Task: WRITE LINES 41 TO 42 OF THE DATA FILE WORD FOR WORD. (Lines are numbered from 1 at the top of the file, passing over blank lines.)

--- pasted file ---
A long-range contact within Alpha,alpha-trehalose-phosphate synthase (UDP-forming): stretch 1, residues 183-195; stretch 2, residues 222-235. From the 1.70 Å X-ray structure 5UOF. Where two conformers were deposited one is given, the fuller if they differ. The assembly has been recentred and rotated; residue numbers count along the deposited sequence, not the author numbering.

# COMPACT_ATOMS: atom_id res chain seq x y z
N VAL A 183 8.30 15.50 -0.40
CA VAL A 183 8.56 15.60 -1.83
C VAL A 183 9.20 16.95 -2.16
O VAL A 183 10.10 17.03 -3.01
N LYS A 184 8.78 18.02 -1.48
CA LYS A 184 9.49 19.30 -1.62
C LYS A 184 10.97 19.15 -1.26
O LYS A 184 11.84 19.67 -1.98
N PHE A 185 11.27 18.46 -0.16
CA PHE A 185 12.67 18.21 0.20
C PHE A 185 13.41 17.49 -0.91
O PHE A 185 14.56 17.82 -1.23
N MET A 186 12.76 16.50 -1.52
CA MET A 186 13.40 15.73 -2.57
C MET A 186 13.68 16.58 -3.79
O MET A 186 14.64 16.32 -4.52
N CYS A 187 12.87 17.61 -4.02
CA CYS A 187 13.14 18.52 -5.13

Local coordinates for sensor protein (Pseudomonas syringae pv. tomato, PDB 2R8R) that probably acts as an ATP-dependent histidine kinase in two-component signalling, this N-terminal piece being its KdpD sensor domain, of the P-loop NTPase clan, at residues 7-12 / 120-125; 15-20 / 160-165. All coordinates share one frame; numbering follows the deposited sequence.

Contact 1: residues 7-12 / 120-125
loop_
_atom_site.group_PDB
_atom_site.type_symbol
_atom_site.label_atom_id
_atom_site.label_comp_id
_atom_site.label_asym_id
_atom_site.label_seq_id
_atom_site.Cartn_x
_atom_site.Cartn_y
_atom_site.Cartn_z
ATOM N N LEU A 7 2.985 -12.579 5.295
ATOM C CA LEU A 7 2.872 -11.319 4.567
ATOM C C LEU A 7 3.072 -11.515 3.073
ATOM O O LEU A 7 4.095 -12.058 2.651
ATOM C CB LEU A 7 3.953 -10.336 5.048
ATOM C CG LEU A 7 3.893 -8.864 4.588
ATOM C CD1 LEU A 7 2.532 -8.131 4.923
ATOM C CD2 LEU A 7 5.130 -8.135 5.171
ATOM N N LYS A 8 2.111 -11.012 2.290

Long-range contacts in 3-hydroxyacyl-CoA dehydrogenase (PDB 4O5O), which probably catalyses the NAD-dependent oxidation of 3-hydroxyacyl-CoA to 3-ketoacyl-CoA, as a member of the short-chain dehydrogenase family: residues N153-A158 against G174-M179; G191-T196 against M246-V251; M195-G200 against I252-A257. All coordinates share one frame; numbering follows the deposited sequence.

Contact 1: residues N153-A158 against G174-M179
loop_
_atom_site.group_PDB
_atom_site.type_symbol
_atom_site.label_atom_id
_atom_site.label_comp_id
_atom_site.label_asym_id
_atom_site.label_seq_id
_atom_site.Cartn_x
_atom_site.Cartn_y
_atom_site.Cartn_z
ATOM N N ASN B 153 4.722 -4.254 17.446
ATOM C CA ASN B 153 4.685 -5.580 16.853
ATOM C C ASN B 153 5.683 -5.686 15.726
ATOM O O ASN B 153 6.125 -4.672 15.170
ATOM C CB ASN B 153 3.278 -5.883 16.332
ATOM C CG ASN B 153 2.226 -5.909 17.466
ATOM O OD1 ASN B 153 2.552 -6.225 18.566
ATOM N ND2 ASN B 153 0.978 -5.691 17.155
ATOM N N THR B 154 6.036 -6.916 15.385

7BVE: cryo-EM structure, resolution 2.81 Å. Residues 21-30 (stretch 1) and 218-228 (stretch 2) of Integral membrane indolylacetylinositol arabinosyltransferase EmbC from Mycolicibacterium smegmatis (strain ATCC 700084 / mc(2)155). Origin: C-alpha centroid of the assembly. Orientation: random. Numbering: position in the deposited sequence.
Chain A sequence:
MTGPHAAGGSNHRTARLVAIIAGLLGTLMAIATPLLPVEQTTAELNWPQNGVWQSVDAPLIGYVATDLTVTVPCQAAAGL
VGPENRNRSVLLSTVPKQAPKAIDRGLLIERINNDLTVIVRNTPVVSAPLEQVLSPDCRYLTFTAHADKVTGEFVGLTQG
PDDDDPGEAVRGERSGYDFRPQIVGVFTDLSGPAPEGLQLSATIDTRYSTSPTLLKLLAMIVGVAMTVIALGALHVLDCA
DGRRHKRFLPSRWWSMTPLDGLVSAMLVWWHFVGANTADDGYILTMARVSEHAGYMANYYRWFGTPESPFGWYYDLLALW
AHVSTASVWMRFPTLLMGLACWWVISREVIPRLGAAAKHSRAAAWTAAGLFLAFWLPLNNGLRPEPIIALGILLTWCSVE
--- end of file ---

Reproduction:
ATOM N N LYS A 8 2.111 -11.012 2.290

Long-range contacts in 3-hydroxyacyl-CoA dehydrogenase (PDB 4O5O), which probably catalyses the NAD-dependent oxidation of 3-hydroxyacyl-CoA to 3-ketoacyl-CoA, as a member of the short-chain dehydrogenase family: residues N153-A158 against G174-M179; G191-T196 against M246-V251; M195-G200 against I252-A257. All coordinates share one frame; numbering follows the deposited sequence.